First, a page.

India is a unique country in the world having no specific law pertaining to broadcast contents and advertisements. Liberalization of broadcast industry has broken the monopoly of government paving the way for hundreds of private players come in and also replacing statutory regulation to self-regulation.
Ministry of Information and Broadcasting has permitted 825 channels out of which 670 are operational. There are around 136 pay channels and the remaining 507 are Free-to-Air. These channels are feeding contents and advertisements to the viewers round the clock. Commercial advertisements are the only source of revenue for Free to Air channels (FTA) while for pay channels it contributes a major chunk of revenue, which is much more than subscriptions. For getting more revenue from advertisers the broadcasters ‘unnaturally’ insert advertisements into the programmes disrupting its continuity. There is no uniformity in format, duration and timing of the advertisement across the news and non-news broadcasters.
Concerns have been expressed over the functioning of the broadcasters for inserting the advertisements unnaturally into the programmes. Most of the times the broadcasters, ignoring the guidelines, play, re-play and over-play commercial advertisements at crucial stages on TV channels breaking programme’s continuity while rendering the viewers irritated. Major advertisers purchase several slots to air commercials during a given time period and the same commercial is aired multiple times on a broadcast network. Sometimes it becomes impractical to distinguish between the programme and advertisements, due to their interchangeable format. A Centre for Media Study research says that the screen of news bulletin is, sometimes, so cluttered and overloaded that it becomes very difficult to distinguish as to which part of the screen is news, advertisement, opinion and accouchement. The audio level of advertisement is most of the time higher than the programme in order to have the viewers’ attention.
The existing provision abides the broadcasters to use maximum 12 minutes per hour for ads – 10 minutes for commercial ads and 2 minutes for self-promotional – but who cares?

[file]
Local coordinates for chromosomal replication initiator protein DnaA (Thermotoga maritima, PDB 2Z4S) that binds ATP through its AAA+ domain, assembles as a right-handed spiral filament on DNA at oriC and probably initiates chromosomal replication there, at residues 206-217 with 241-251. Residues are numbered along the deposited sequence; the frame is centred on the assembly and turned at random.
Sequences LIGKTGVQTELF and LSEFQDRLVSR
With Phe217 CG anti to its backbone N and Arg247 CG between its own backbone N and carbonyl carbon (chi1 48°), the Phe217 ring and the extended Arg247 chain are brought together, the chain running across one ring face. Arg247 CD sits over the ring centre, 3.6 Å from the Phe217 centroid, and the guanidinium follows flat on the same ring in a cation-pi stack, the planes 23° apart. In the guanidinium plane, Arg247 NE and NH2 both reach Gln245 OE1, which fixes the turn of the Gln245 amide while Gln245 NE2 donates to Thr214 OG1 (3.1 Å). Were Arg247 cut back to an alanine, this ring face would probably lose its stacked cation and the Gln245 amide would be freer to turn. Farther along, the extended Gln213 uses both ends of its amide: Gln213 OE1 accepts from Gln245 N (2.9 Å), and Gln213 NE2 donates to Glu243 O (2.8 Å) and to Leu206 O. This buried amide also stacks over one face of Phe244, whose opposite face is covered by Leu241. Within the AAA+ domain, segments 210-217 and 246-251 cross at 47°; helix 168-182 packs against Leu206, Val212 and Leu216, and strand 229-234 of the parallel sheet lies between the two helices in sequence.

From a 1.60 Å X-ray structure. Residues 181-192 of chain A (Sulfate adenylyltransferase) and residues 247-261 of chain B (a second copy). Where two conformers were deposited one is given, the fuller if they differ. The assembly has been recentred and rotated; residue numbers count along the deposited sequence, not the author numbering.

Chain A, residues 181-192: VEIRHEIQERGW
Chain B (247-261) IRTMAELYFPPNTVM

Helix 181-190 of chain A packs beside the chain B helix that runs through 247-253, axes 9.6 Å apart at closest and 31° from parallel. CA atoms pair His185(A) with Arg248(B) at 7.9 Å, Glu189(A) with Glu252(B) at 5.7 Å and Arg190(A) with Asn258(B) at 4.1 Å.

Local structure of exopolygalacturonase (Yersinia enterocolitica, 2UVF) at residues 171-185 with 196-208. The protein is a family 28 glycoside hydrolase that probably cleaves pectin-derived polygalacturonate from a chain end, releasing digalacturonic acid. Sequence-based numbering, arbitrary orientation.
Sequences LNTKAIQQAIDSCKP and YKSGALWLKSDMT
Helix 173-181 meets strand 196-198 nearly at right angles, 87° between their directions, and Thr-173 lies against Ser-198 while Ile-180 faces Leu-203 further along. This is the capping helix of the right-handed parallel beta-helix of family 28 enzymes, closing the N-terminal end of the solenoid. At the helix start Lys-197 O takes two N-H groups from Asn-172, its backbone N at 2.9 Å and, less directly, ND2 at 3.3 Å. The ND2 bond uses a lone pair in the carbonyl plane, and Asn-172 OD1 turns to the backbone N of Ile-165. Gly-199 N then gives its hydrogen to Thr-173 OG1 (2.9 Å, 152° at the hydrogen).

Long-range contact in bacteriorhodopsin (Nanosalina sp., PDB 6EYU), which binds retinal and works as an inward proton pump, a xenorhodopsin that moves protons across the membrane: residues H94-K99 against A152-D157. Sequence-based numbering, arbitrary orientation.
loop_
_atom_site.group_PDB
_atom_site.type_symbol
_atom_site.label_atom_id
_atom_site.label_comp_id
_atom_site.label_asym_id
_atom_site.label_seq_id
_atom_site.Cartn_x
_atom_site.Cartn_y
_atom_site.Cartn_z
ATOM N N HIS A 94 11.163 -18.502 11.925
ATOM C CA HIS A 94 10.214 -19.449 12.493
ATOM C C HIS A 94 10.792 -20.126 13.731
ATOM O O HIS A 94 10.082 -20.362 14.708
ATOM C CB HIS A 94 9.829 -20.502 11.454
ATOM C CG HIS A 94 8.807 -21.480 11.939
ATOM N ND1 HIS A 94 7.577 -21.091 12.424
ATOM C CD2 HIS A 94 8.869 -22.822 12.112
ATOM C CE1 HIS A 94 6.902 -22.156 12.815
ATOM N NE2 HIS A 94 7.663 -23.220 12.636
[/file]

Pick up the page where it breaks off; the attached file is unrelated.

The viewers are aggrieved more when the pay channels, which have little justification of airing the ads repeatedly, feed advertisement like FTA channels. A layman believes these news and non-news channels are less accountable to people and less democratic to the nation. The absence of statutory regulation instills no fear among these broadcasters of being penalized. Observing the lack accountability of broadcasters, Telecom Regulatory Authority of India (TRAI) has issued a consultation paper indicating to restrict and regulate the duration, frequency and timings of the advertisements, especially on pay channels.
The authority says the minimum time gap between two consecutive advertisement breaks may be 15 minutes and in case of movies there may be at the most 3 advertisement breaks with a minimum gap 30 minutes between consecutive breaks. In case of telecast of live events, the scheduling of the advertisements is more crucial. It also proposes that no FTA channels and pay channels shall carry advertisements exceeding 12 minutes and 6 minutes/hour respectively. The 12 minutes of advertisements will not be in more than 4 sessions in an hour. It also proposes for only full screen advertisements. Part screen advertisements will not be permitted. Drop down advertisements will also not be permitted.
TRAI’s initiative to regulate advertisement indicates at restoring the values of television which has been an affordable medium of communication, education, information and entertainment and restricting it for transforming into a mere tool for pushing more and more commercial advertisements for marketing purposes.